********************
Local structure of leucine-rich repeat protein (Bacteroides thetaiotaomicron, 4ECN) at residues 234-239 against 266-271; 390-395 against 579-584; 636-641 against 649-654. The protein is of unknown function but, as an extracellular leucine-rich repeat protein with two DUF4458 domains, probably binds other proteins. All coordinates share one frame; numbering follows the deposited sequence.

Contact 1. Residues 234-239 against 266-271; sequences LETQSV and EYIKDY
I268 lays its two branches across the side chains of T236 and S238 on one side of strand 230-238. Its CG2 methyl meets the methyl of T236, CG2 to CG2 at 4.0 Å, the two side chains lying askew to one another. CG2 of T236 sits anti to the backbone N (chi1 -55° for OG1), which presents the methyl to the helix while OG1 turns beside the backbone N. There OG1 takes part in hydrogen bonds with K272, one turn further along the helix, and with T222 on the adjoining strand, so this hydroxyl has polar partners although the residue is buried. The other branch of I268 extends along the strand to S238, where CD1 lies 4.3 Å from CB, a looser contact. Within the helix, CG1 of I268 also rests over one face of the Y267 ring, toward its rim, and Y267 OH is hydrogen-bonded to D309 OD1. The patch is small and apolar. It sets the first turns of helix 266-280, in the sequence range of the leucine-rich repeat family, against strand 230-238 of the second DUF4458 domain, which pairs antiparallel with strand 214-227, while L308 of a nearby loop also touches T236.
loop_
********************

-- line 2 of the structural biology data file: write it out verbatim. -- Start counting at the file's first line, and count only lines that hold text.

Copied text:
Contact 1. Residues 234-239 against 266-271; sequences LETQSV and EYIKDY